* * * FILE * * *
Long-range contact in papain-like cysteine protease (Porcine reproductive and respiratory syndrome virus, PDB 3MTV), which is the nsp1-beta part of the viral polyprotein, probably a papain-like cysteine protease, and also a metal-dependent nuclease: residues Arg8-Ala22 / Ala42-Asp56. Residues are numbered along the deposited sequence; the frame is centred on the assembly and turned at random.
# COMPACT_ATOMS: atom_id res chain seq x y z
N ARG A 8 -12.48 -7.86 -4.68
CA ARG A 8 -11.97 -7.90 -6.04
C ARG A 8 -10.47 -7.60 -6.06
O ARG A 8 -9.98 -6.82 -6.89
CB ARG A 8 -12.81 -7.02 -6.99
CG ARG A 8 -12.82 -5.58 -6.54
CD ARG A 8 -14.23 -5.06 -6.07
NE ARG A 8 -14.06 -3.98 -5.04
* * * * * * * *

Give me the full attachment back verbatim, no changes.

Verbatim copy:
Long-range contact in papain-like cysteine protease (Porcine reproductive and respiratory syndrome virus, PDB 3MTV), which is the nsp1-beta part of the viral polyprotein, probably a papain-like cysteine protease, and also a metal-dependent nuclease: residues Arg8-Ala22 / Ala42-Asp56. Residues are numbered along the deposited sequence; the frame is centred on the assembly and turned at random.
# COMPACT_ATOMS: atom_id res chain seq x y z
N ARG A 8 -12.48 -7.86 -4.68
CA ARG A 8 -11.97 -7.90 -6.04
C ARG A 8 -10.47 -7.60 -6.06
O ARG A 8 -9.98 -6.82 -6.89
CB ARG A 8 -12.81 -7.02 -6.99
CG ARG A 8 -12.82 -5.58 -6.54
CD ARG A 8 -14.23 -5.06 -6.07
NE ARG A 8 -14.06 -3.98 -5.04